Webster Geneva Hosts the 27th International Humanitarian and Security Conference
November 16, 2022
The International Relations Program at Webster University’s Geneva campus held its 27th Annual International Humanitarian and Security Conference (IHSC) on November 1-2 at the International Conference Center Geneva (ICCG) in Switzerland. The title of this year’s conference was “The Current Challenges to International Peace and Cooperation: The Search for Solutions.”
While the Russian invasion of Ukraine and its humanitarian and security consequences were a major focus, the conference expanded on developments relating to the conflict to cover key issues regarding diplomacy, peace building, respect for human rights and international law, defending the rights and dignity of refugees and migrants, access to healthcare and the challenge of climate change. The primary purpose of the conference was to assess the nature and impact of these challenges as well as how the international community could respond to them in an effective manner.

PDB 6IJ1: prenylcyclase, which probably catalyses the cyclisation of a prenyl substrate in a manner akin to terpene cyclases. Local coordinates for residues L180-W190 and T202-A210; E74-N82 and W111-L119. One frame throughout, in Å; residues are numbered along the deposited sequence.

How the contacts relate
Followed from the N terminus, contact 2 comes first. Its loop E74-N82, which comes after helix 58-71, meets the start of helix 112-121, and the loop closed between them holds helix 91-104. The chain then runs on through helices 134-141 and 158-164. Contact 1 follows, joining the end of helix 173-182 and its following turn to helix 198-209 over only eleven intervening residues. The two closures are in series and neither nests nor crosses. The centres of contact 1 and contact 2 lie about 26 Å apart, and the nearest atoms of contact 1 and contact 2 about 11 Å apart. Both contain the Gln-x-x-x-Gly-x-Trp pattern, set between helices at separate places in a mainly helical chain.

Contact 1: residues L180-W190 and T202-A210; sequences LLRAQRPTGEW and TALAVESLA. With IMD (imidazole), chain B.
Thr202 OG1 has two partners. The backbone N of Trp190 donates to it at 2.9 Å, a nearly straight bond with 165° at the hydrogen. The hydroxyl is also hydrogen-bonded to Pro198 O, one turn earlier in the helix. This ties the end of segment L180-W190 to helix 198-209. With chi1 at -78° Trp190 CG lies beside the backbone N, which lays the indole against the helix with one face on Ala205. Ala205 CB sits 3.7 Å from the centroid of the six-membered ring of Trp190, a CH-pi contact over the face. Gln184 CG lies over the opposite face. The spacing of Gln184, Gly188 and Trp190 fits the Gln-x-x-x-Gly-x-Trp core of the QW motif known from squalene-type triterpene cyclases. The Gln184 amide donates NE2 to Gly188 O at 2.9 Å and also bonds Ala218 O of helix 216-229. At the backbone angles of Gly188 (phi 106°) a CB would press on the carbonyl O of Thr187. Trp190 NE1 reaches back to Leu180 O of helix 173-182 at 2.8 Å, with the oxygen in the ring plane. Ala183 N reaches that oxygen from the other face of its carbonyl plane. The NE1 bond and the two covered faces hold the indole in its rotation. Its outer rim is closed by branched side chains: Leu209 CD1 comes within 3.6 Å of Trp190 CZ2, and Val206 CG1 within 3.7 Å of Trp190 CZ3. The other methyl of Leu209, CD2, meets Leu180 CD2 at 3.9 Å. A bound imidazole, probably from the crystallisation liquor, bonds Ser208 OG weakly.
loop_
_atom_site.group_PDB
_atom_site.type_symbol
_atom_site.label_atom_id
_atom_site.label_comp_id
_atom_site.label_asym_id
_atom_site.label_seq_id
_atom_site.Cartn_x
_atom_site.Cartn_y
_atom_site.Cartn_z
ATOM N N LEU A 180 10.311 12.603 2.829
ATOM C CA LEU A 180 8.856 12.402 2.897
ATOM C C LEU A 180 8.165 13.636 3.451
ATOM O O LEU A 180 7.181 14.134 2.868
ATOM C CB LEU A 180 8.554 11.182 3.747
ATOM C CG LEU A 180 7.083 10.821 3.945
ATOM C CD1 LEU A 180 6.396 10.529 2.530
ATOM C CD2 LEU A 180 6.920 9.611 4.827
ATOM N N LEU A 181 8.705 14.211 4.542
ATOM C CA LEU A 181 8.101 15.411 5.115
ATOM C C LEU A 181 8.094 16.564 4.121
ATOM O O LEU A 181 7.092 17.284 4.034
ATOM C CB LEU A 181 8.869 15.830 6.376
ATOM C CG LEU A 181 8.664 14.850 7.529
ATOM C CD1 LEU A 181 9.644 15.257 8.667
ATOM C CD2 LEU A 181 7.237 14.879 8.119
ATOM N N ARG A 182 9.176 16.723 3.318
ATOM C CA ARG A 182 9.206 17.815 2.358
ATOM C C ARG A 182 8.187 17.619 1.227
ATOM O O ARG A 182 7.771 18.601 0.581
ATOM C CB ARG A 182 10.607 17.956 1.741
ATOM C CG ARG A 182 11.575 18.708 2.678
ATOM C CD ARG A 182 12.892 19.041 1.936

The conference was organized with the support and under the auspices of the Government of the Canton and Republic of Geneva, and in cooperation with the University’s longstanding partners, most notably the United Nations High Commissioner for Refugees (UNHCR), the International Committee of the Red Cross (ICRC), other major international organizations and the student-led NGO, the Webster Humanitarian Association (WHA).
UNHCR keynote speaker Angela Li Rosi, highlighted that the Russian invasion of Ukraine had produced the largest and fastest refugee crisis in Europe since the second World War. She said that 7.2 million Ukrainians fled their country while another 6 million Ukrainians have been internally displaced. The 27 member states of the European Union have agreed on a common policy to accommodate and help refugees, while the UNHCR and other humanitarian organization have been involved from the outset in assisting them.